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DallasSteve

Can I make the words any clearer in Tal Vocoder?

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I've got the Tal Vocoder working in a song I recorded, and it makes my vocals much more pleasing to the ear, but the words are not very clear.  Is trying to mix a copy of the dry vocal the only solution?  That will bring back what I wanted to avoid, but it may be my only choice.  I've tried playing with the sliders and buttons in Tal Vocoder and I haven't found a setting that helps much.  It seems like the best setting is to move all the Carrier sliders up all the way as shown below, but it still isn't very clear.

 

Cakewalk2.jpg

Edited by DallasSteve

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Um... That would kind of defeat the purpose of a vocoder....

Edited by bdickens

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12 minutes ago, bdickens said:

Um... That would kind of defeat the purpose of a vocoder....

Is part of the purpose of the vocoder to make the words difficult to understand, because if it is, they succeeded?  In that case, has someone invented something that does what I want?  We could name it the vocoworder.  I've tried using Melodyne auto tune but my old voice is so bad it I can't smooth it out with auto tune at max.

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I  believe one can think of it as using the voice as an oscillator for a synthesizer.

Edited by bdickens
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Try sending your vocal to two different busses; one with the vocorder and one without.  Blend the two together, adding just enough vocorder to get the effect, but not so much as to muddy the sound to achieve clarity.

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1 hour ago, Lynn Wilson said:

Try sending your vocal to two different busses; one with the vocorder and one without.  Blend the two together, adding just enough vocorder to get the effect, but not so much as to muddy the sound to achieve clarity.

That's what I suspected.  I wish there was a way to use the same vocal track twice (once for the vocoder and once for the dry vocal) so that I don't have to make a duplicate audio track, but I haven't found it.  I also found a way to improve the vocoder a little (perhaps).  I was using the internal synthesizer in the vocoder which is a traditional vocoder sound. Now I am routing the signal to a synth in Cakewalk and I am testing the different voices in the synth.  Some voices produce a more intelligent speech than others, although it's still not as clear as a human voice.  I may do as you suggest and feed in a little of my dry auto-tuned voice along with the vocoder synth and I may be happier with that than just a dry vocal (if it's enough to be worth the extra work).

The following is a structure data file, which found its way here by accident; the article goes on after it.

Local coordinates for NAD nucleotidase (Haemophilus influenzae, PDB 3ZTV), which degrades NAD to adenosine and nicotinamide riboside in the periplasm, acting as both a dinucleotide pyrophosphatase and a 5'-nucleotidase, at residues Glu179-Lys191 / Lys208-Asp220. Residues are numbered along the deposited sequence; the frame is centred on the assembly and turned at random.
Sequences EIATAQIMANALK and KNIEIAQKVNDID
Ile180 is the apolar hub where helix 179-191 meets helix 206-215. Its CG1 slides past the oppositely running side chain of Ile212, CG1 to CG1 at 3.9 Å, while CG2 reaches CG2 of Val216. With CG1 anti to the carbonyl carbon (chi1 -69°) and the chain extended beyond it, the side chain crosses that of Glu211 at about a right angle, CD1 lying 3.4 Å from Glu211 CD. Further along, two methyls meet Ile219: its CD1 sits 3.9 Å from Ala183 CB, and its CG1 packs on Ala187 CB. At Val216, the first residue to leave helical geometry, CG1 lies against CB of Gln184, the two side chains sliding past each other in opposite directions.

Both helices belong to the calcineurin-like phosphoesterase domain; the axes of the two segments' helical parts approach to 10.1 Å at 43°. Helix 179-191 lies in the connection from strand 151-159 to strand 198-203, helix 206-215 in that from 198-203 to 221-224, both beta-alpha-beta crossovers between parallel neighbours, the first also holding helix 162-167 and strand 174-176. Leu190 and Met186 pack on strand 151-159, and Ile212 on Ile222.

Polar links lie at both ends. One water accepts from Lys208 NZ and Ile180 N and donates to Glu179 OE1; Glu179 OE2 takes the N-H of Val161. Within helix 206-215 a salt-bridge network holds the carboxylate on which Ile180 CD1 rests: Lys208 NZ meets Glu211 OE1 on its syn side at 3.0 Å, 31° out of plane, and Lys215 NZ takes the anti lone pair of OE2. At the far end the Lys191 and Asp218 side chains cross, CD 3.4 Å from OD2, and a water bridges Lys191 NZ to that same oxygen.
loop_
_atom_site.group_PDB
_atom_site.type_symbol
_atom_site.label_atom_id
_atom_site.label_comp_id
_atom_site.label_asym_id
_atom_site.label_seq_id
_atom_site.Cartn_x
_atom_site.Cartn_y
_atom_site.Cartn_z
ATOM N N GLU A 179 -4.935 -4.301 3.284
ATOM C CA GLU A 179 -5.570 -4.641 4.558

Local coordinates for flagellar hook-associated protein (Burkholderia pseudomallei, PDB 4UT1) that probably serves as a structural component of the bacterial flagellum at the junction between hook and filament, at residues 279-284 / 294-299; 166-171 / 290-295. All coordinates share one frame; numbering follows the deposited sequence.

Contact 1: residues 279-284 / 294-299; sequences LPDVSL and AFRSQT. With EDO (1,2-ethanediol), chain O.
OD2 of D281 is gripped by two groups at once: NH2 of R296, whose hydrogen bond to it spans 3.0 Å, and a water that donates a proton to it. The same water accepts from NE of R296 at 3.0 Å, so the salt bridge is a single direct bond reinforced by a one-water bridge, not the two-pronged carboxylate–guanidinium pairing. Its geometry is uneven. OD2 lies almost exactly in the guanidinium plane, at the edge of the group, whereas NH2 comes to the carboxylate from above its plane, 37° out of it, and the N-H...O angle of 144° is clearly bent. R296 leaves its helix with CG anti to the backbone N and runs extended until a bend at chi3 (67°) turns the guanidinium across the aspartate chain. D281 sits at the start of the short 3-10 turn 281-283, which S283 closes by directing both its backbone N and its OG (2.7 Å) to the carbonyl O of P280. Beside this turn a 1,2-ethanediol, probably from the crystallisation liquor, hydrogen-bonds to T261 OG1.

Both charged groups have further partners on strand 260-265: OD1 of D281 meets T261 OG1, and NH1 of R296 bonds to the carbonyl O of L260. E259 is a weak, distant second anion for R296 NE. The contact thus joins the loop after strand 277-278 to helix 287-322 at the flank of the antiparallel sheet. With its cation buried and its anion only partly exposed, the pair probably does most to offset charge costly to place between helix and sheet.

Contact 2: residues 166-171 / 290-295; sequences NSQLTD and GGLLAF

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50 minutes ago, DallasSteve said:

I wish there was a way to use the same vocal track twice (once for the vocoder and once for the dry vocal) so that I don't have to make a duplicate audio track, but I haven't found it.

There is.

Read Lynn's post again. You can do that with send busses.

On your audio track "Insert Send" > "New Stereo Bus". Do that twice. Now insert FX on one bus and mix to taste.

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Based on your "old voice is so bad" comment, I think your real solution here is voice lessons.

Edited by bdickens

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3 hours ago, bdickens said:

Based on your "old voice is so bad" comment, I think your real solution here is voice lessons.

You haven't heard my voice.  Or maybe you have.  I posted one song here.

 

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3 hours ago, abacab said:

There is.

Read Lynn's post again. You can do that with send busses.

On your audio track "Insert Send" > "New Stereo Bus". Do that twice. Now insert FX on one bus and mix to taste.

Thanks.  I didn't understand that's what he was saying.  I'll give it a try.

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18 hours ago, DallasSteve said:

You haven't heard my voice.  Or maybe you have.  I posted one song here.

 

Just for that, I went and found it and listened to the whole thing.

1)You're singing flat.

The reason people sing flat is typically because they are pushing too hard and/ or there is a lot of tension in their vocal tract.

I can hear the tension around your larynx. I can even feel it. If I imagine myself making the same sounds, I can actually feel my vocal tract tense and strained.

You need to relax. The more you try to force things, the worse it gets. Counterintuitively, the higher and harder you sing, the more relaxed you need to be.

2)Your performance lacks passion. You don't convince me. It lacks passion because you are trying so hard not to mess up that it gets in the way of conveying  emotion.

And that brings us back to 1: relax.

No amount of magic plugins will ever fix that tension or that fear.

I know that we have gone around and around with this before but I'm telling you: if you spent the money and effort you have on plugins on vocal training instead, you would be much better off. But if you have already made your mind up, nothing I say will convince you.

I didn't hear a terrible voice. I heard an untrained voice.

 

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Posted (edited)

bdickens

Thanks for taking the time to do that analysis.  One thing you may not know is that recording you heard was after throwing max Melodyne autotune at the vocals, and it still sounded shaky.  I'll try to implement what you're saying, but I still don't think you appreciate the damage time has done to my voice.  I have access to something you don't.  I have some recordings of me singing some songs 30 years ago.  The difference is huge.  My voice cracks a lot now in addition to having much less range.